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January 20, 1922 - Image 8

Resource type:
The Michigan Daily, 1922-01-20

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Volume 2 FRIDAY, JANUARY 20, 1922 Number 85
Administrative Board, College of Literature, Science, and the Arts:
There will be a meeting of the Administrative Board in my office Fri-
day, Jan. 20, at 4 p. m. JOHN R. EFFINGER.
University Lectures:
Professor Alfred E. Zimmern, of Oxford University, England, will speak
Wednesday, Jan. 25, upon the subject "Greek Political Thought in Relation
to Modern Problems", and Thursday, Jan. 26, upon "The Political Frame-
work of Economic Policy". Both lectures will be given in the Natural Sci-
ence Building Auditorium at 4:15 p. m. The public is invited.
Second Semester Elections:
The election blanks of all students in the College of Literature. Science,
and the Arts must be handed in to the proper Committee on Elections, Mon-
day to Thursday, Feb. 6 to 9, as follows:
Freshmen-Room 206 (second floor, north), U. H. For all those hav-
ing, in October, less than 24 hours credit.
Sophomores-Room 208 (second floor, south), U. H. For all those hav-
ing, in October, from 24 to 53 hours credit, inclusive.
Juniors and Seniors-Registrar's office. For all those having, in Oc-
tober, more than 53 hours credit.
Assignment to sections in certain courses, mentioned on the back of the
examination schedule, must, for all students, be made by the Committee on
Classification in the auditorium of University Hall.
All elections should be made at this time in FINAL form. For purposes
of personal consultation, instructors should be seen before Jan. 29. After
that date they will be inaccessible.
ARTHUR G. HALL, Registrar.
The Woodrow Wilson Foundation:
At request of President Marion L. Burton, who is a member of the Edu-
cational Committee of the Woodrow Wilson Foundation, I am acting for the
Foundation at the University of Michigan. To quote from the letter-head for
the National Headquarters, the Foundation is -
"Created by public subscription in recognition of the national and inter-
national services of Woodrow Wilson, twice President of the United States,
who furthered the cause of human freedom and was instrumental in point-
ing out effective methods for the co-operation of the liberal forces of man-
kind throughout the world.
The Award or Awards from the income of the Foundation will be made
from time to time by a nationally constituted committee to the individual or
group that has rendered, within a specified period, meritorious service to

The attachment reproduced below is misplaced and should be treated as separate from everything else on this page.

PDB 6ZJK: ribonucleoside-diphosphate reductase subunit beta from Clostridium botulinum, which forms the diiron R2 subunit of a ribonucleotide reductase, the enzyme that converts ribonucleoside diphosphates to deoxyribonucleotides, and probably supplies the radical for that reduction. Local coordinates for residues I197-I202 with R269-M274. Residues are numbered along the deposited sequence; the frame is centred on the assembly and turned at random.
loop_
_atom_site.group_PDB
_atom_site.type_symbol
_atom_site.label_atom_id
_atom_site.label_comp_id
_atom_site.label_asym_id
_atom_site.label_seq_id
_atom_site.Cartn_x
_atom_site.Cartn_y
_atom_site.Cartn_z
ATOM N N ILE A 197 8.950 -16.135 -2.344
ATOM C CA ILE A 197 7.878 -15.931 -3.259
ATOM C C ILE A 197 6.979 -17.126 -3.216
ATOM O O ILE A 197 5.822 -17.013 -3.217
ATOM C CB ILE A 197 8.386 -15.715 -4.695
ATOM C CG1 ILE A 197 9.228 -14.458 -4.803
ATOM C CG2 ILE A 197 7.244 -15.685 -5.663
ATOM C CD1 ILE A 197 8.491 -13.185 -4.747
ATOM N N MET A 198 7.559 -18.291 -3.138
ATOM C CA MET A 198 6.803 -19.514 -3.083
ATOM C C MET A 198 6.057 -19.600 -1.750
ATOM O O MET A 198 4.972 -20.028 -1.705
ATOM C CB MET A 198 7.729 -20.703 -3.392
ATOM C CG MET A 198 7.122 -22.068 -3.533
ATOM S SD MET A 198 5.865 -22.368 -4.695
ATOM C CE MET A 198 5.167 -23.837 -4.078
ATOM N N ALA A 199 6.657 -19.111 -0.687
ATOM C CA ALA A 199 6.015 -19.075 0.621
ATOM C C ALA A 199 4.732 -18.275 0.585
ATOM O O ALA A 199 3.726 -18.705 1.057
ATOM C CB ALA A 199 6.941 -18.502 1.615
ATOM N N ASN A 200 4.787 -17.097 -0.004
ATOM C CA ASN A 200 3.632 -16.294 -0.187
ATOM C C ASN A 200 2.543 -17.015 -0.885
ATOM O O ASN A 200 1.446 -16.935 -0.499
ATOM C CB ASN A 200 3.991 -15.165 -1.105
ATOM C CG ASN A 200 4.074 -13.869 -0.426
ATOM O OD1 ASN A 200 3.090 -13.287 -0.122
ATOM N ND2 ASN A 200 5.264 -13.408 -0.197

democracy, public welfare, liberal thought or peace through justice."
Contributions are asked from members of the faculties, from students,
and from others in Ann Arbor who wish to unite with the University con-
tributors in the proposed endorsement and support of the principles of pub-
lic welfare and justice which Mr. Wilson advocated.
Contributions may be made by mail or handed to me personally. Checks
should be made out to The Woodrow Wilson Foundation. Address or call
at University Hall 9. ALFRED H. LLOYD.
Lecture on Origin of Language:
The lecture on the above subject by Professor F. N. Scott whch was
scheduled for this afternoon at 4 in room 162 N. S., has been postponed un-
til Wednesday, Jan. 25, at the same time and place.
American Chlmical Society, U. of M. Section:
Thenext meeting of the local section will be held on Tuesday, Jan. 24,
at 4:15 p. m. in room 303 of the Chemistry building. Dr. C. C. Meloche will
give a paper on Th Determination of Bromine in Brines and Mineral Wa-
All interested are cordially invited to attend.
F. E. BARTELL, Chairman.
Junior Engineers:
The January Assembly will be held at 11 o'clock on Friday, in Room
348 of the Engineering building. Prof. A. H. White will speak upon the sub-
ject of the Muscle Shoals power plant and its relation to peace-time in-
dustry. The talk will be illustrated by lantern slides.
W. C. HOAD, Class Mentor.
Education 4f and Botany 16:
Education 4f, in the School of Education, also numbered as Botany 16,
in the College of Literature, Science, and the Arts, on "Observation and Sp-
cial Methods in the Teaching of Botany", will be given the second semester
on Wednesday, at 9 JAS. B. POLLOCK.

Speaking before an audience of stu-
tents last night especially interested
n labor problems, Mr. C. S. Slack, of
he Studebaker corporation, Detroit,
liscussed the methods of handling la-
bor effectively, in the first of a series
f Commerce c'ub lectures in Natural
Science auditorium.
"The greatest problem to be faced,"
said Mr. Slack, "is that of breaking
ip the monotony of the laborer's
work. During the war our labor 'turn.
over' was as high as 400 per cent,' 'he
leclared, and explained that the
Studebaker plant was trying to solve
the problem, first by promotions, sec-
>nd, by the "anniversary check" given
'o employes each year, and third, by
insurance and pensions.
"You have got to play your cards
on the table," he emphasized, insist-
ing that any underhand, evasive ex-
ecutive work would create trouble
among the employes. He believed
that most troubles could be settled
in the factory, comparing the fac-
tory to a large family, which would
havewadisagreement nowtand then
but which was capable of settling its
own disputes.
Mr. Slack spoke in place of Mr. W.
Kitson, of Detroit, who was unable
to apepar because of illness.
Movies, Dances, Indoor Circus Will
Be Promoted by Committee to
Reach $15,000 Goal